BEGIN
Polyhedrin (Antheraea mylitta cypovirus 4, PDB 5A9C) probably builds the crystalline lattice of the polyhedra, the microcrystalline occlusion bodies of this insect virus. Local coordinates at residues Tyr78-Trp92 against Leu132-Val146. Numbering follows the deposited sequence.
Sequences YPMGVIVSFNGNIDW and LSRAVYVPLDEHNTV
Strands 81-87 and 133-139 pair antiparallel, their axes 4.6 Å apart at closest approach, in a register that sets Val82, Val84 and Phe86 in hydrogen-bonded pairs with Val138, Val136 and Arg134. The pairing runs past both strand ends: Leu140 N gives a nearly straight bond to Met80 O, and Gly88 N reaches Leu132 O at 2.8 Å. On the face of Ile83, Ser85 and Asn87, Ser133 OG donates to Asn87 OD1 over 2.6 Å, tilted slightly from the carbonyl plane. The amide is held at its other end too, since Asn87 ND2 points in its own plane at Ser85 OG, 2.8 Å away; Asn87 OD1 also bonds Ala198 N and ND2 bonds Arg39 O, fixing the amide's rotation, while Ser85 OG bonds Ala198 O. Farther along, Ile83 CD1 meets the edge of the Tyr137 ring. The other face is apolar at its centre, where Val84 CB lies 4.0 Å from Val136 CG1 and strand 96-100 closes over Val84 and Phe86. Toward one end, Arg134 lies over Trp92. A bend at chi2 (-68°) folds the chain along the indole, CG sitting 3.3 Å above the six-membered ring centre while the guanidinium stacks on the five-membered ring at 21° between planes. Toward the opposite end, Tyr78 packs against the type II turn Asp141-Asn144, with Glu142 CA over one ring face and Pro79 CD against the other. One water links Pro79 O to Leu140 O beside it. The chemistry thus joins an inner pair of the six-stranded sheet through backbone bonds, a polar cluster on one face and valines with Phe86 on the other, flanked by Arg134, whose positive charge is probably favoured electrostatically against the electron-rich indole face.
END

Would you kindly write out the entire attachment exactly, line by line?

Polyhedrin (Antheraea mylitta cypovirus 4, PDB 5A9C) probably builds the crystalline lattice of the polyhedra, the microcrystalline occlusion bodies of this insect virus. Local coordinates at residues Tyr78-Trp92 against Leu132-Val146. Numbering follows the deposited sequence.
Sequences YPMGVIVSFNGNIDW and LSRAVYVPLDEHNTV
Strands 81-87 and 133-139 pair antiparallel, their axes 4.6 Å apart at closest approach, in a register that sets Val82, Val84 and Phe86 in hydrogen-bonded pairs with Val138, Val136 and Arg134. The pairing runs past both strand ends: Leu140 N gives a nearly straight bond to Met80 O, and Gly88 N reaches Leu132 O at 2.8 Å. On the face of Ile83, Ser85 and Asn87, Ser133 OG donates to Asn87 OD1 over 2.6 Å, tilted slightly from the carbonyl plane. The amide is held at its other end too, since Asn87 ND2 points in its own plane at Ser85 OG, 2.8 Å away; Asn87 OD1 also bonds Ala198 N and ND2 bonds Arg39 O, fixing the amide's rotation, while Ser85 OG bonds Ala198 O. Farther along, Ile83 CD1 meets the edge of the Tyr137 ring. The other face is apolar at its centre, where Val84 CB lies 4.0 Å from Val136 CG1 and strand 96-100 closes over Val84 and Phe86. Toward one end, Arg134 lies over Trp92. A bend at chi2 (-68°) folds the chain along the indole, CG sitting 3.3 Å above the six-membered ring centre while the guanidinium stacks on the five-membered ring at 21° between planes. Toward the opposite end, Tyr78 packs against the type II turn Asp141-Asn144, with Glu142 CA over one ring face and Pro79 CD against the other. One water links Pro79 O to Leu140 O beside it. The chemistry thus joins an inner pair of the six-stranded sheet through backbone bonds, a polar cluster on one face and valines with Phe86 on the other, flanked by Arg134, whose positive charge is probably favoured electrostatically against the electron-rich indole face.